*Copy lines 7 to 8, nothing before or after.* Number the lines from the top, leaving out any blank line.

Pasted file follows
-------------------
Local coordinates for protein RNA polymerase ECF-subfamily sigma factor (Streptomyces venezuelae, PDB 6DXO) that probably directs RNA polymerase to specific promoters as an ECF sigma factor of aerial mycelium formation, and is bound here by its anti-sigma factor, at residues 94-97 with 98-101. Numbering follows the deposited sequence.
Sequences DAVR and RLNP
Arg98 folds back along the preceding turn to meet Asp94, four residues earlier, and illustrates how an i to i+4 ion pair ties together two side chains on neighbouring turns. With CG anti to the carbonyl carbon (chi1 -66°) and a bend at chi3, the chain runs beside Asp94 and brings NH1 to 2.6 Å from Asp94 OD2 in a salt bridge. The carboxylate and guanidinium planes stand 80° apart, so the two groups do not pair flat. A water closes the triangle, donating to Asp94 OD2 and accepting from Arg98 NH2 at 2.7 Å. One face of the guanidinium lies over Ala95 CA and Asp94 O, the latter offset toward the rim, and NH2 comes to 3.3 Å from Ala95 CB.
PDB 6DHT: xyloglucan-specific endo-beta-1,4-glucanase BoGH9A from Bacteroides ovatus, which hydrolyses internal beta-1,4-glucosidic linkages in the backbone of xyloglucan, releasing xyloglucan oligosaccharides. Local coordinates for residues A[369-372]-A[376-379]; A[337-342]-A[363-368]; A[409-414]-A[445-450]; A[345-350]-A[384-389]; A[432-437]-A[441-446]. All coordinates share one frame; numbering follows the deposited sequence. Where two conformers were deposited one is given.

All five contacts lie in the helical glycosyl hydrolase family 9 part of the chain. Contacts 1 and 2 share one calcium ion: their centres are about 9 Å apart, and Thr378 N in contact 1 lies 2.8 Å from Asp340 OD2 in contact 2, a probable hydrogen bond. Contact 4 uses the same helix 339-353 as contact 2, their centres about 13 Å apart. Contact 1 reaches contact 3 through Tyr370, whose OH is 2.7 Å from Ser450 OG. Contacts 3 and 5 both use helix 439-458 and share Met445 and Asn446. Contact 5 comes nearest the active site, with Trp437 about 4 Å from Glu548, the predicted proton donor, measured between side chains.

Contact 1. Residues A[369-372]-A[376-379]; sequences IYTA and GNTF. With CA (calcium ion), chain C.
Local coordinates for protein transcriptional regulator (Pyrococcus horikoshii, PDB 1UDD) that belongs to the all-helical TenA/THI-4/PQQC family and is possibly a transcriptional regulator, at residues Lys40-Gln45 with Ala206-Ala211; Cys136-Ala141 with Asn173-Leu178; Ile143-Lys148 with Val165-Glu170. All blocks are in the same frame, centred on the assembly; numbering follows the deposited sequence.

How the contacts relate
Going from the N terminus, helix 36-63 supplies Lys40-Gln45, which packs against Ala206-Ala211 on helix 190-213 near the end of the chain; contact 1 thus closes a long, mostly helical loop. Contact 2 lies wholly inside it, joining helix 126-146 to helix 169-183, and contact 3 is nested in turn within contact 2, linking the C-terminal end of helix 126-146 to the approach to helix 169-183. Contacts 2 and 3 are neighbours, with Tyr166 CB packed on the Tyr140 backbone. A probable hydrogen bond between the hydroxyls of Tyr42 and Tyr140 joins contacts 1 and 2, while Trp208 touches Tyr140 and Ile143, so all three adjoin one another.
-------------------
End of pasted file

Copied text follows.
Local coordinates for protein transcriptional regulator (Pyrococcus horikoshii, PDB 1UDD) that belongs to the all-helical TenA/THI-4/PQQC family and is possibly a transcriptional regulator, at residues Lys40-Gln45 with Ala206-Ala211; Cys136-Ala141 with Asn173-Leu178; Ile143-Lys148 with Val165-Glu170. All blocks are in the same frame, centred on the assembly; numbering follows the deposited sequence.

How the contacts relate